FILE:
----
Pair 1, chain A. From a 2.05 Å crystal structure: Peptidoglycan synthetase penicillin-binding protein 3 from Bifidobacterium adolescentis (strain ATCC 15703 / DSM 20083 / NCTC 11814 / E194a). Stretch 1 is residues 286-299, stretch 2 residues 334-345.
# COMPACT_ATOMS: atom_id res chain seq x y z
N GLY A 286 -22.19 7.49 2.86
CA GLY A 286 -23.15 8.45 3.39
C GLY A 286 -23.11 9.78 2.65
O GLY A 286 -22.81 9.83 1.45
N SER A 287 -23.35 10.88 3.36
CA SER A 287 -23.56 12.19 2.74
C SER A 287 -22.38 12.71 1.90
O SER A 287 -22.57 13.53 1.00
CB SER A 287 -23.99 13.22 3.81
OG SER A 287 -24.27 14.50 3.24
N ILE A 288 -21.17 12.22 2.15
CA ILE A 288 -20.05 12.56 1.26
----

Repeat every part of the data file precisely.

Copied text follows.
Pair 1, chain A. From a 2.05 Å crystal structure: Peptidoglycan synthetase penicillin-binding protein 3 from Bifidobacterium adolescentis (strain ATCC 15703 / DSM 20083 / NCTC 11814 / E194a). Stretch 1 is residues 286-299, stretch 2 residues 334-345.
# COMPACT_ATOMS: atom_id res chain seq x y z
N GLY A 286 -22.19 7.49 2.86
CA GLY A 286 -23.15 8.45 3.39
C GLY A 286 -23.11 9.78 2.65
O GLY A 286 -22.81 9.83 1.45
N SER A 287 -23.35 10.88 3.36
CA SER A 287 -23.56 12.19 2.74
C SER A 287 -22.38 12.71 1.90
O SER A 287 -22.57 13.53 1.00
CB SER A 287 -23.99 13.22 3.81
OG SER A 287 -24.27 14.50 3.24
N ILE A 288 -21.17 12.22 2.15
CA ILE A 288 -20.05 12.56 1.26